With the abundance of cilantro and parsley, I made chimichurri sauce, popular in Uruguay and Argentina. The delightfully green sauce pairs well with grilled meats. I like it on fish and shrimp tacos. Actually, it’s so fragrant as I blend it, I can’t help but take a spoon full just like that! I have changed the recipe a bit from what I hear is the authentic recipe from Argentinian ingredients:
1/2 cup olive oil
2 Tablespoons red wine vinegar (I like to substitute with sherry vinegar)
1/2 cup finely chopped parsley (In addition to the parsley, I also added about the same in cilantro)
3-5 cloves of garlic (for this batch, I used a combination of onion sprouts and wild garlic, pictured below)
2 small red chilies (I was out of red chilies, so I used 1/2 teaspoon of harissa, which combines chilies with peppers)
3/4 teaspoon dried oregano
1 teaspoon salt
Black pepper (That is in my harissa)
Now, after I made my Chimichurri, I learned that one does not process in a blender. Oops! I did! Instead, I should have chopped everything and let it sit in the oil and vinegar for a few hours to bring out the flavors. I will do that next time. Here is my finished product, though I will do it “right” the next time. I am told that those in Argentina use it for basting, rather than marinating, as the meat is on the grill. It can be used to finish the meat just before serving. Again, I like it on fish or shrimp tacos. Chimichurri freezes very well and retains its bright green color when thawed. Thaw it in the refrigerator about three hours ahead of intended use.
Farmers markets offer great variety in seasonal vegetables and fruits, if you do not have your own garden. The asparagus in my garden was planted last year, so I did not get any sort of a crop this year. Hopefully next year. Our farmers’ market yielded great asparagus this year. I’ve been playing with it in my pasta recipes. As I play around with different iterations of a recipe for asparagus-based pasta, perhaps this may interest you.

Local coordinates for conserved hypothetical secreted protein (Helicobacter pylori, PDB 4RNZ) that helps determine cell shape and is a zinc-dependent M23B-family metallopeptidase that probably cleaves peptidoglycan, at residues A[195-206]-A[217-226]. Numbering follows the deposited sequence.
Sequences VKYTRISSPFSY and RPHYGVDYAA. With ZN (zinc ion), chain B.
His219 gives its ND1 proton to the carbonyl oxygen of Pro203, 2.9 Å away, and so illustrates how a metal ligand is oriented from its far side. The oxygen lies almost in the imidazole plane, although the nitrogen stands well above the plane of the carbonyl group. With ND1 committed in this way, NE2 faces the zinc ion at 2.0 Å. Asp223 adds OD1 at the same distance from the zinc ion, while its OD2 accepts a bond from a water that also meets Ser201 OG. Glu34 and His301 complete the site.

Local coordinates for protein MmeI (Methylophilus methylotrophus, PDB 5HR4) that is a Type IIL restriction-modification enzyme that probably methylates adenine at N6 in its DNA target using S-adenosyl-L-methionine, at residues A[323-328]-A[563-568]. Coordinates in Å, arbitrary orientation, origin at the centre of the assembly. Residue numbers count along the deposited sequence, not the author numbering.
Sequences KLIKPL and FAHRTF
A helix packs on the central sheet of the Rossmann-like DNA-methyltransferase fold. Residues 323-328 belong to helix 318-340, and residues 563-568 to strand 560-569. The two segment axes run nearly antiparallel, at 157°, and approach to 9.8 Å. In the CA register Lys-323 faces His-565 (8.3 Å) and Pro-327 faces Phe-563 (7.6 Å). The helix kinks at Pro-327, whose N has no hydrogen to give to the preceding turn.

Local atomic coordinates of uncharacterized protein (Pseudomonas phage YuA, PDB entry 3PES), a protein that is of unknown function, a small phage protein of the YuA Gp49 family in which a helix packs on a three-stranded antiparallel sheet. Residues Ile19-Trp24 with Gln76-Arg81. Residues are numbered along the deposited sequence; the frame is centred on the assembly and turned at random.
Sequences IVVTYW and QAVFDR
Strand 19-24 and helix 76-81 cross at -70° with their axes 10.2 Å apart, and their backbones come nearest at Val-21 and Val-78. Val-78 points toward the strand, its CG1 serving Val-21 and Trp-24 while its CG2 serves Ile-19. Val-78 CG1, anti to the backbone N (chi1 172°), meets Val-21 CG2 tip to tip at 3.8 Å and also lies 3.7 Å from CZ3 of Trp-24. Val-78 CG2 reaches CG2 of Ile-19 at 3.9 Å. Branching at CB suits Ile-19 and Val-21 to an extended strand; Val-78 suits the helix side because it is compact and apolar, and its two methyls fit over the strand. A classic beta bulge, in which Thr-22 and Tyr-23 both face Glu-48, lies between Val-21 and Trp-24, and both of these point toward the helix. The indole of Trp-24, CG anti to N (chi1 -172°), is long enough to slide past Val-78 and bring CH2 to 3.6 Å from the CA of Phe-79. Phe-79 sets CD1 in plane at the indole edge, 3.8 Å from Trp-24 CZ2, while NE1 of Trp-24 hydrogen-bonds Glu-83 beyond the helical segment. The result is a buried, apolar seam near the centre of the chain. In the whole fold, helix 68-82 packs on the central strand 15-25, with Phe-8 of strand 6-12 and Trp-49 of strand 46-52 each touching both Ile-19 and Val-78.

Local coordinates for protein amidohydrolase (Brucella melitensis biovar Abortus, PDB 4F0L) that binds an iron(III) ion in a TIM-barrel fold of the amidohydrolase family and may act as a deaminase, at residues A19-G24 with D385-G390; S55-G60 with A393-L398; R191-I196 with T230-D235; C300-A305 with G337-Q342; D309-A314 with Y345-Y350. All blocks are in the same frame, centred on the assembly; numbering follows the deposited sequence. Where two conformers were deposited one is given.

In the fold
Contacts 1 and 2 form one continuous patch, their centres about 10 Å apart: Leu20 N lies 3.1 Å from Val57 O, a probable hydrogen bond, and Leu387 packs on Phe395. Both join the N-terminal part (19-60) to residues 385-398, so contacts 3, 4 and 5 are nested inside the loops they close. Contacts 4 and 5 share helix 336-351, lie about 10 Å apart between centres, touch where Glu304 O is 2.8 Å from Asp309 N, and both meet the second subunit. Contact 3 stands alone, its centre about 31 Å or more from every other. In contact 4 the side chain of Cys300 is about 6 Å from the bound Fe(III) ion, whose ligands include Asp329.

Chop onions, garlic, flowering chives, mushrooms (thawed from the frozen oyster mushrooms previously prepared), a tiny zucchini, for this recipe. I think one can be quite creative in making this.
I start with chopped bacon or ham as my base for flavor. Then I add the veggies. Then I add seasonings including my prepared pesto. Once all the veggies are added and have cooked for a short while, I add a half cup of white wine and cover for a short simmer. Then I added parmesan cheese and cream. Allow to thicken, then serve. It goes well with a crisp Sauvignon Blanc. I served the sauce with rotini, this time.
Finally, I leave you with one more of my dishes from the bounty of the garden, already over flowing with basil. Caprese salad appears in a few iterations. Its simplicity makes it a lovely, fresh salad. I like mine ever better when I make the cheese myself. With temperatures hovering in the high 90s (Fahrenheit), I opted not to stand over a steaming kettle of whey and cheese solids. The grocery maintains a nice stock of fresh mozzarella. Large tomatoes are not setting in the garden, either, so this comes from the produce section.
Simple ingredients: Sliced tomato, sliced mozzarella, and fresh basil leaves. Look at the size of my basil leaves!
After I arrange my three ingredients (cheese, tomato, and basil leaves) on the plate. I mix a dressing of my prepared pesto with some balsamic vinegar and salt and pepper. Then, I drizzle the dressing over the salad. I find it to be a heavy salad when eaten prior to a meat-based dish. I tend to have a caprese salad with a lighter or vegetarian pasta-based main course. The gigantic size of my basil leaves hides the other two slices of tomato and cheese.
I hope we found common ground with one another through sharing recipes. My next entry will focus more on sharing such meals with friends and family.
Thank you for reading my blog.